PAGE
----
Wind seems to be in the news this week. Or the lack of it in this part of the country.
Yesterday the Scottish government confirmed rights had been granted to companies to build two enormous wind farms in the seas off Scotland's east coast.
About 850 turbines will be built off Fife in the Firth of Forth and in the Moray Firth off the north-east coast, under the plans.
Announcing the winning bidders yesterday, Mr Salmond said there was "no greater opportunity for our country" than offshore renewables.
He said he believed the 1,000 existing Scottish jobs in offshore renewables would multiply 20 fold to 20,000 by 2020. The huge offshire wind farms, if built, would have the combined capacity of 4.8 gigawatts (GW) - enough to power more than two million houses - roughly every home in Scotland. When combined with existing plans for 6.4GW of offshore wind farms at ten other sites round Scotland, announced last year, there would be more than 11GW capacity.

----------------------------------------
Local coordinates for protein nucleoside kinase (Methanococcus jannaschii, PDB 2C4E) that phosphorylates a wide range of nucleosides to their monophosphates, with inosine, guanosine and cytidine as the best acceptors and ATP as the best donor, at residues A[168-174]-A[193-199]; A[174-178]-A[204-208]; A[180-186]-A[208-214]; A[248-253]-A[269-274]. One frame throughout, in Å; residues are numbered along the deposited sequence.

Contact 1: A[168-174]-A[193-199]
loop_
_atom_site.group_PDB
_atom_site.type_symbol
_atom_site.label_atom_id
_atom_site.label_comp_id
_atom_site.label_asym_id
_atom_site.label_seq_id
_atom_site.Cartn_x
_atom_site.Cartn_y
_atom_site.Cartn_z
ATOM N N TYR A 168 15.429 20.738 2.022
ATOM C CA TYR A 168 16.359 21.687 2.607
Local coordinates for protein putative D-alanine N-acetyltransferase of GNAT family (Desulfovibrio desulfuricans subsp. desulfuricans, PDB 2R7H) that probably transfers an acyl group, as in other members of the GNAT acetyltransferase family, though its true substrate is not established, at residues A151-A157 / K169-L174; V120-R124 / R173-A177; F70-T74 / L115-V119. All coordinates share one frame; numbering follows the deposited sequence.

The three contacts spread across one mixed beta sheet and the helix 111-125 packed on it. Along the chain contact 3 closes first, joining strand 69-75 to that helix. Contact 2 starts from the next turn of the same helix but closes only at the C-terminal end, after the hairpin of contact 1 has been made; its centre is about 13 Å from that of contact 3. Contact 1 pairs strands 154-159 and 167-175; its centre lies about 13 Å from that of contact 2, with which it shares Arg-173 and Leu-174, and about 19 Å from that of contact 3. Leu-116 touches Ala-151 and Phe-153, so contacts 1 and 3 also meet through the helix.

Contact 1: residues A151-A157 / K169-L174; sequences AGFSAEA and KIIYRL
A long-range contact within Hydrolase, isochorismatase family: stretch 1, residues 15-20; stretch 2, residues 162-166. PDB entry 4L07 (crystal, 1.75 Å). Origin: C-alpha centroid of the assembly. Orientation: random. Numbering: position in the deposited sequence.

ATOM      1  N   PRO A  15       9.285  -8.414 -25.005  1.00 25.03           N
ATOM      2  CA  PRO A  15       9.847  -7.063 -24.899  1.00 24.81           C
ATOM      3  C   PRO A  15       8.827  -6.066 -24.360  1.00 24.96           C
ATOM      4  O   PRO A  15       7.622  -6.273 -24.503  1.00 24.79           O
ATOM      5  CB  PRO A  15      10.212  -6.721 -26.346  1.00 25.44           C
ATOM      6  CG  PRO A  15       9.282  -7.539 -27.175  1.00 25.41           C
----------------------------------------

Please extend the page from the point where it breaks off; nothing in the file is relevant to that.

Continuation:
At peak output they are expected to operate at more than 40 per cent efficiency.
Now I don't want to be a doom-monger but this is worrying. More worrying is the fact that onshore production has been nearly non-existent in the past weeks. Add that to the National Grid's cost ideas and I can see the consumer price of energy becoming completely unaffordable for many. What do we do then?
Lallands Peat Worrier also has an opinion.